The deep and extensive sympathetic block that underlies the etiology of spinal anesthesia-induced hypotension is a direct consequence of neuraxial local anesthetic administration. Thus, another method to decrease the incidence and severity of hypotension is to manipulate the local anesthetic dose, i.e., to use the smallest possible “adequate dose” to produce “optimal” anesthesia. Considering only the end point of anesthetic efficacy, studies have determined the dose-response (adequate anesthesia) relationship of the most commonly used local anesthetics. Bupivacaine, either racemic or its levorotatory enantiomer, provides anesthesia in almost all patients (ED95) at doses that range between 11 and 13 mg.12,13 The ED95 of ropivacaine (when used alone) is close to 26 mg.14 Unfortunately, these doses carry a high risk of hypotension. Several studies have convincingly demonstrated that lower local anesthetic doses are associated with a lower incidence of hypotension. For example, Van de Velde et al.15 compared hyperbaric bupivacaine 6.5 and 9.5 mg and Teoh et al.16 compared 3.75 and 9 mg, whereas Ben-David et al.17 compared plain bupivacaine 5 and 10 mg combined with 25 μg of fentanyl. Although these studies showed a lower incidence of hypotension with the lower dose, it is not clear that there is a linear relationship between the dose and the risk of hypotension. In the studies described above, the dose range was large and comparator doses were quite “high” or “low.” It is not surprising that low doses were associated with minimal hemodynamic derangements because lower dermatomal levels and less extended sympathetic (i.e., splanchnic) block were observed.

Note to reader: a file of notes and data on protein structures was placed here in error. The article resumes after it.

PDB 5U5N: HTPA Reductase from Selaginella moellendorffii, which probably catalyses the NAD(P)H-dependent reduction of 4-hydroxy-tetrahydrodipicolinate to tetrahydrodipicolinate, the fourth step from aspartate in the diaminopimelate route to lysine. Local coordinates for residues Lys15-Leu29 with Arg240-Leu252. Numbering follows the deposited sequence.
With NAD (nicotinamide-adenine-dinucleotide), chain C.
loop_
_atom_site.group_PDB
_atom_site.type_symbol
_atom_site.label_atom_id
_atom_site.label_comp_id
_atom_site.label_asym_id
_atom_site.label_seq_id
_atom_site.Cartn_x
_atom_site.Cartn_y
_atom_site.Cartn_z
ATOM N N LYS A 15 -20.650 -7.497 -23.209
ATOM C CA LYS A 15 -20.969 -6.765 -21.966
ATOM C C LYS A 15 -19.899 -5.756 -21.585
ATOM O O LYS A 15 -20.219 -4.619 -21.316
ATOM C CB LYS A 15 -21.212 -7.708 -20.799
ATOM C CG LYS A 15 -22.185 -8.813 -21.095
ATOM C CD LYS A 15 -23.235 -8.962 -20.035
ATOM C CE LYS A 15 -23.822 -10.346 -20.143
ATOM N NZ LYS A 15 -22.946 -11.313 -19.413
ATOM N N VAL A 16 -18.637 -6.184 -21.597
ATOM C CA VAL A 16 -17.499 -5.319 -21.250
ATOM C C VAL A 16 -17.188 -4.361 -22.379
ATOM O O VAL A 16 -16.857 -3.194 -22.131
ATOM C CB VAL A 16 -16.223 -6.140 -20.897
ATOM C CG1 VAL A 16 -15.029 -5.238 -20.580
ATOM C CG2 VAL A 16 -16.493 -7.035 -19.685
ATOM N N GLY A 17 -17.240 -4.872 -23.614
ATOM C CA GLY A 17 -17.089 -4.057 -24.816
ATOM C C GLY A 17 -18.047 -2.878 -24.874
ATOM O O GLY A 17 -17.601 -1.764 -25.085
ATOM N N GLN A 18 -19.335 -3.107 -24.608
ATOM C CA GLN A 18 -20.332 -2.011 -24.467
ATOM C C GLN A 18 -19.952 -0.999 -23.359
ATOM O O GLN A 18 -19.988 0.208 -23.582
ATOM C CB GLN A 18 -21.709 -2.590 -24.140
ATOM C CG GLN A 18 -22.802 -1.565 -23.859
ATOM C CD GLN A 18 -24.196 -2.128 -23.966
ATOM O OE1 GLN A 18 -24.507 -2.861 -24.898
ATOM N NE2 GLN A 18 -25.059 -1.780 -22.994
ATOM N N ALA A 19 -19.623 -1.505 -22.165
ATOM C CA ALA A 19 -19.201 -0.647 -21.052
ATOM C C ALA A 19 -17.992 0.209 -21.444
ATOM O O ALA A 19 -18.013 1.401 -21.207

Because the technique of using low intrathecal doses has an increased risk of intraoperative pain and shorter duration of effective anesthesia with a slower onset, it would be useful to test whether “every milligram has an effect” and to identify a single dose that is associated with adequate anesthetic conditions and a minimal risk of hypotension.18 It is in this context that Leo et al.19 in the current issue of Anesthesia & Analgesia evaluate efficacy and side effects of spinal anesthesia within an “intermediate,” small dose range of bupivacaine (7, 8, and 9 mg). The authors chose to use combined spinal-epidural (CSE) anesthesia for at least two reasons. First, they suggest that the use of CSE may further reduce the required dose and thus provide efficient anesthesia while minimizing the incidence of hypotension. This approach, however, is controversial as studies have not consistently shown that CSE anesthesia is associated with lower dose requirements compared with single-shot spinal anesthesia using the same local anesthetic dose. Indeed, several studies from Singapore (same institution) have demonstrated such a difference in both obstetric and nonobstetric populations, but other studies from Singapore and elsewhere have not replicated these results.20–22